Old Motorcycle Parts and Passion

Classic bikes are fun to ride and relatively easy to maintain, if you can find the parts. For owners of something like the Honda CB400T Hawk, this is often easier said than done.

Reader Contribution by Richard Backus
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by Richard Backus
A great bike with classic flair, a Honda CB400T Hawk should be easy to keep on the road — if you can find the parts.

Working on a friend’s recent “vintage” Japanese purchase got me wondering if “true” classics like the Norton Commando and Triumph Bonneville are easier to own than we acknowledge. No question they can have their share of mechanical gremlins and dodgy electrics, but compared to the array of more “advanced” machines that followed in their wake, mostly from Japan, they might just be the easiest classic bikes to keep on the road. Or at least to buy parts for.

The problem is, because of their value we tend to relegate them to weekend warrior status, prized jewels we haul out for group rides or a Sunday run to the local pub. If you’re new to the classic scene you might not be ready to pound down $7,500 to $10,000 — or more — to get one of these recognized classics, and then there’s that maintenance thing; they definitely ask more of the owner than the average Honda or BMW.

Regular readers might recall Jean Denney’s article back in the September/October 2019 issue recounting her experience as a new rider taking the basic rider’s course. With her license secured and following some real-world street time on my trusty ’76 Suzuki GT185, Denney, group editor of sister publications Mother Earth Living and Fermentation, made the plunge into motorcycle ownership. Immersed by association into the classic bike scene, she was looking for something with classic flair, but daily usability. If you’ve tried to navigate that same road you know that it’s easier said than done, so when Denney lucked onto a nicely preserved 1978 Honda CB400T Hawk, she jumped at it. An affordable, easy-to-ride standard, the Hawk is a great bike, and this one, garage-kept with just more than 6,300 miles on the clock and a $1,000 price tag, seemed like a bargain.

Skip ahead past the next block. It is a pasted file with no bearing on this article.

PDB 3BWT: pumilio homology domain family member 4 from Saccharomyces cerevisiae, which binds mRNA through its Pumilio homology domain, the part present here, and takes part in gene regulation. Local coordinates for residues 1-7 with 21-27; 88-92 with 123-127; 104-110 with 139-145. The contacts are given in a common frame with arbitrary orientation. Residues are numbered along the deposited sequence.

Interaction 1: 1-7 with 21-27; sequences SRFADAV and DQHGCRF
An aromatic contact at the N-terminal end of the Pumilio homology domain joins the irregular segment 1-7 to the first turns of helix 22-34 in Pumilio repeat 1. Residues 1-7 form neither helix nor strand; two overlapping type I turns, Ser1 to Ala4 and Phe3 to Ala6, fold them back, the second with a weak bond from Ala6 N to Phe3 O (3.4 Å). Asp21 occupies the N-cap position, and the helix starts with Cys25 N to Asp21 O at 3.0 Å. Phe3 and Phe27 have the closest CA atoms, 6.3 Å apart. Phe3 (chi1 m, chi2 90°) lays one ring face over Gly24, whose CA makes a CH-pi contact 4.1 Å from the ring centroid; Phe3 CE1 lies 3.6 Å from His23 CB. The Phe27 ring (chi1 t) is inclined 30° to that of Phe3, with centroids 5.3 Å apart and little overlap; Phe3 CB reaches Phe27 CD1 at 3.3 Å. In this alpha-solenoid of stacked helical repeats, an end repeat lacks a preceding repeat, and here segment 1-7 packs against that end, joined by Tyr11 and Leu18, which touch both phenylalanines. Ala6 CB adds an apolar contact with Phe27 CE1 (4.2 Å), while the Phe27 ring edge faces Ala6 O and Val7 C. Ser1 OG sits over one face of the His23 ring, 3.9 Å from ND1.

And it was. Cosmetically it’s maybe a 7 or 8, and mechanically it’s close to perfect. The engine lights up readily and spins freely, the 360-degree crank providing nice torque characteristics even if the little twin produces only something like 36 horsepower. The transmission is smooth and snatch free, the brakes are perfectly adequate, and the suspension, despite being short on travel and a bit soft — like just about every Japanese bike of the era — works well enough. It’s mostly a winning combination, and one that saw Honda produce tens of thousands of the little twins up through the early ’80s, by which time the 395cc twin was bored to 447cc for just a bit more oomph.

It’s pretty much an ideal everyday classic, except for a snag that makes finding parts for it, most recently a replacement exhaust cross-over pipe and mufflers, something of a challenge; the Hawk’s lack of enthusiast appeal.

Motorcycle Classics Magazine
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